ANT203Y5 – BiologicalAnthropology
Lecture 29 – March 11, 2014
Lessons from the Past: the Piltdown Forgery
- At the turn of the 20 century, the fossil remains attributed to the human family were very
scarce, and contested.
The Neander Valley Man
- In 1856, workers in a limestone quarry near Dusseldorf (Germany), discovered a
primitive-looking skull and other bones. These remains were interpreted in many
different ways by the scientist of the time.
o This is the name to the famous Neandertals
o 1856 is earlier than the publication of Darwin’s book
The Java Man
- Later, in 1891, Eugene Dubois, a Dutch anatomist, discovered in Java a skull cap with a
very primitive morphology. Again, this finding was very controversial at the time
o Species: Homo Erectus
o Some people thought it was part of the human lineage, while others didn’t
Interpreting Human Evolution
- During the first decade of the 20 , anthropologists were struggling to understand how
human evolution happened.
- Which human adaptation came first, large brains, or bipedalism?
The Discovery of “Piltdown man”
- In 1912, Charles Dawson, an amateur archeologist, discovered in Piltdown (South
England), some fossils that were regarded as relevant to understand human origins.
- It was a “missing-link” between apes and humans.
- The Piltdown fossils consisted of human-like skull fragments and an ape-like jaw
- An ape-like canine tooth was also discovered a little bit later.
- Fossils of extinct animals, such as mastodon, beaver, hippopotamus, horse, and
primitive elephant, were found in the same stratum, seemingly confirming the antiquity
of the human remains
- The Piltdown fossil was accepted by many prominent anthropologists, and favored the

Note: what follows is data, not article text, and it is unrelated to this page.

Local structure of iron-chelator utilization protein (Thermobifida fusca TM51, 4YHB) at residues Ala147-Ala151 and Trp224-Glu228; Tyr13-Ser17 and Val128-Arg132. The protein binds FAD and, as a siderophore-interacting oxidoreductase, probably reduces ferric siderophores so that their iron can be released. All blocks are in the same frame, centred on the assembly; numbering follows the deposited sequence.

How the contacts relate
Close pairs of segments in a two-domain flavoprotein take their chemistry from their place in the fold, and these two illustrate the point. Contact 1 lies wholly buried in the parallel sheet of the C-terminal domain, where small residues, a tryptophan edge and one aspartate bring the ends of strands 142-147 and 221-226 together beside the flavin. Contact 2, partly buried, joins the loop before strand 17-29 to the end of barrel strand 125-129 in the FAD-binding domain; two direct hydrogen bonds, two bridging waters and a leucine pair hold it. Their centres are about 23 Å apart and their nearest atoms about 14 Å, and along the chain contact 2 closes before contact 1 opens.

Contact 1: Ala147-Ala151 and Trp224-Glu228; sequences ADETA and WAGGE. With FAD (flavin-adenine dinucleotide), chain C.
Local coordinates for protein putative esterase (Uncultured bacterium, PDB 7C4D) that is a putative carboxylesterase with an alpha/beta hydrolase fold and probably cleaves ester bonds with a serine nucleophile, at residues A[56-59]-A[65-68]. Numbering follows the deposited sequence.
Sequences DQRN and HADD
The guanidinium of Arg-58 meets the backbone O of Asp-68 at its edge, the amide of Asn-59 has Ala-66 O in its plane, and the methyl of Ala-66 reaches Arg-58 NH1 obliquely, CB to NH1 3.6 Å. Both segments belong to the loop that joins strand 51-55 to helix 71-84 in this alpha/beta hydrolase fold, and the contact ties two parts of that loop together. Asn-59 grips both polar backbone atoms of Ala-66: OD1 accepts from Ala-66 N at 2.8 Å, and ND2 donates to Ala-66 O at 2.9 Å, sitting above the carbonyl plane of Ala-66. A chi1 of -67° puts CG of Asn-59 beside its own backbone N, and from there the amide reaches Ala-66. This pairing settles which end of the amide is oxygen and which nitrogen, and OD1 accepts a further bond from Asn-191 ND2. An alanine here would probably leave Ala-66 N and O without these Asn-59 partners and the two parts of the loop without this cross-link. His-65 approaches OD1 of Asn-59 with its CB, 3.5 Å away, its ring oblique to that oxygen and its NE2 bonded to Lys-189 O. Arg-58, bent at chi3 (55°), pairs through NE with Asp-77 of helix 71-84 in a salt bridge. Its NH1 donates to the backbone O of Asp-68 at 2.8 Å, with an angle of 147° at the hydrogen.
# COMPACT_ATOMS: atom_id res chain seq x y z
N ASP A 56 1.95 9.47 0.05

hypothesis that large brains developed very early in the process of human evolution.
- Conclusion: Large brains came first!!
o At the beginning there was a lot of controversy, where people either supported or
didn’t support the fossil findings
More Fossils Found in Piltdown
- Some scientists thought that the cranium and the jaw didn’t belong to the same
individual, but to a human and an ape, respectively.
- However, the announcement of a second fossil in 1915, greatly reduced the skepticism of
the scientific establishment about the “Piltdown man”. ANT203Y5 – BiologicalAnthropology
Lecture 29 – March 11, 2014
ALittle Bit Later, in SouthAfrica…
- Raymond Dart, a young anatomist working in SouthAfrica, found in 1924 the fossil
skull of a juvenile ape with a small brain, but some interesting human-like features
In the Human Lineage
- Dart’s fossil, which he named Australopithecus africanus, had an ape sized brain, but
some dental and postural characteristics closer to humans. He thought A. africanus was
intermediate between apes and humans
o The Taung Child
o Dart found that the brain was really small, and the teeth and the face was more
modern looking than the Piltdown
o Because of this many people thought that this was a juvenile ape, and not an ape
o But today, we now know that Dart was correct for classifying the Taung Child as
an early part of the human lineage
- However, very few anthropologists accepted Dart’s ideas, and he was severely criticized.
- Most anthropologists believed the Taung Child was just a juvenile ape.
- These are some of the reasons…
o All early human fossils are found inAfrica
Wrong Time, Wrong Place…
- They considered that the Taung Child was just a juvenile ape, resembling humans more
than adult apes.
- Everyone was looking somewhere else, Europe (Neandertal man) and Asia (Java man).
- A. africanus, with a small brain and human-like teeth, contradicted the generally
accepted view of hominids having large brains and ape-like jaws (Piltdown man).
23 Years of Frustration
- It took 23 years